Glen Canyon Lament By Philip Hyde 3

December 17th, 2010 by David Leland Hyde Leave a reply »
Landscape Photography Blogger’s 100th Blog Post started a short three part series on Glen Canyon by Philip Hyde…

A Lament for Glen Canyon by Philip Hyde, Part 3

Continued from the blog post, “Glen Canyon Lament by Philip Hyde 2.”

Originally published in The Living Wilderness magazine September 1980

‘Lake’ Powell’s Coyote Gulch Invasion Brings a Flood of Painful Memories

By Contributing Editor Philip Hyde

Escalante River Near Willow Canyon, Glen Canyon, Utah, 1964 by Philip Hyde.

(To see the photograph full screen Click Here.)

I was introduced to the canyon country in 1951 as the controversy over the Upper Colorado River Storage Project was warming. I was commissioned by the Sierra Club to find out what was in Dinosaur, and bring back photographs of it. On the way home, I had glimpses of other parts of the canyon country: following the wheel tracks of uranium trucks on the then primitive road through Monument Valley, and a stop at the South Rim of the Grand Canyon. I remember well the landscape shock that the early geologist Dutton said comes to those from well watered regions when they first confront the Plateau Province. The heat, haze and dryness that dulled my mind, fogged the shadows of my photographs and obscured the vast distances were still leaving their imprint on me when I made my first river trip through Glen Canyon four years later, but there were more important things leaving their imprints, too. The light! The bare rock forms of the land, and the color! These began to impress me more than the discomforts and initial strangeness. Those early impressions formed the core of my feeling for this country and programmed me for my continuing preoccupation with it.

In the spring of 1962, several years after politics had decided that the main artery of the wild Colorado would be bled for kilowatts, I backpacked in to Rainbow Bridge to help in a study that sought ways of protecting this magnificent natural span of stone from the coming encroachment of the reservoir. Later, in June, a second float trip from Hite to Lee’s Ferry really got me into Glen Canyon. Our itinerary was made up of places that must be seen for the last time, for a short time later the gates of Glen Canyon Dam’s diversion tunnels were to be closed and the great canyon condemned to drown.

In 1964, I got my first real look at Escalante Canyon and its tributaries on the last half of a trip that started out as a wake for Glen Canyon. Paddling off from Wahweap on 200-plus feet of water, we floated over the roof of Music Temple and peered through the green water trying vainly to see the great overhang in Moqui Canyon, marked now only by the top of the curve. Floating through the narrows of Aztec Canyon, we landed a short distance below Rainbow Bridge and strode up to pay our respects.

Continuing up the lake, as we entered between the high walls of the Escalante Arm we watched a great sand dune collapsing, undercut by the rising waters. We found Clear Creek just out of the rising pool below the entrance to the Cathedral in the Desert, so we saw the Cathedral pristine, but we learned later that summer that the water had come in and flushed out the lovely green moss carpet on the floor of that great vaulted stone chamber. This June, the last vestiges of the Cathedral were flooded.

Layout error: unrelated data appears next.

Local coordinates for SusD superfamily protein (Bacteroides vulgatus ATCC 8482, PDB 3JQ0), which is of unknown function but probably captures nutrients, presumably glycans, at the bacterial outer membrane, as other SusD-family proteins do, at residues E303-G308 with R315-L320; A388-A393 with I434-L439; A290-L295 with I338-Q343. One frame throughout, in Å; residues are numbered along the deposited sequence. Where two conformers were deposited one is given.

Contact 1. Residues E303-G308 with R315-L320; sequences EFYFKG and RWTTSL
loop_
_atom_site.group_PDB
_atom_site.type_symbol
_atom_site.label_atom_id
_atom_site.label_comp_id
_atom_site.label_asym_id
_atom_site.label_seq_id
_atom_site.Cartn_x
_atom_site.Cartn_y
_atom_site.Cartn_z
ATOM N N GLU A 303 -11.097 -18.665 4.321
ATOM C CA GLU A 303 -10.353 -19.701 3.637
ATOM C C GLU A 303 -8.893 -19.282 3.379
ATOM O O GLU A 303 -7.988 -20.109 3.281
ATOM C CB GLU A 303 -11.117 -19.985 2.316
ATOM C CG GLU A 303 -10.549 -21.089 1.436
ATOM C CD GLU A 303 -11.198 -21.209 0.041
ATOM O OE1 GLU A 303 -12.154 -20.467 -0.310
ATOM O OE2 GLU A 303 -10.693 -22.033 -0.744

We boated past the entrances of half-drowned Davis Gulch and Soda Gulch—too late—straining to imagine their vanishing beauty. In Soda Gulch, we found the water lapping at the base of Gregory Natural Bridge—one named glory among uncounted unnamed glories flickering out.

That sample of the Escalante River Canyon made me want to see more of it, but I wanted to explore a part that wasn’t condemned. So when the opportunity came a few years later to walk down the Escalante River from Harris Wash and back out through Coyote Gulch, I leapt at it. Finding arches and grottoes, plunge pools and great overhanging walls, small waterfalls and desert varnished cliffs—two marvelous weeks of it—was like finding again an old friend you’d thought dead.

You ask me to tell you why the flooding of Coyote’s mouth is a blow? I can only answer that it is quite possible to love a piece of country as one would love a friend, and grieve perhaps nearly as much when it is taken from you.

Twice I have returned to Escalante-Coyote country since that walk down the river. A number of times I have just driven by the edge to look into it, on the way to somewhere else. Wherever I travel in the canyon country, I find myself comparing new impressions to those first excited glimpses, much as you might compare new loves with your first romance. Emotional? Yes, but what finer emotion is there than love? This planet needs more of its people’s love, and less of some other emotions such as greed, or mankind may cease to be its people.

I am not really worried about the planet. It has survived countless cataclysms over the eons of geologic time, and I am certain it can survive the worst that humans can do to it. The planet does not need us as much as we need it. We need unpolluted air and water. We need the life support systems that nature provides. Man, with all his expensive, high-powered technology, can only imitate. And we need the spiritual stimulus that wilderness gives us to continue to grow as humans. The “good life” must include wild nature for our spirits, as well as unfouled nests, or mankind will simply become one of history’s extinct species. So, burn another candle to the memory of Glen Canyon, and listen to the bells, as John Donne urges. They toll for you and me.

To read more about and view Philip Hyde’s landscape photography of Glen Canyon see the blog post, “Glen Canyon Portfolio.”

Afterward (December 2010)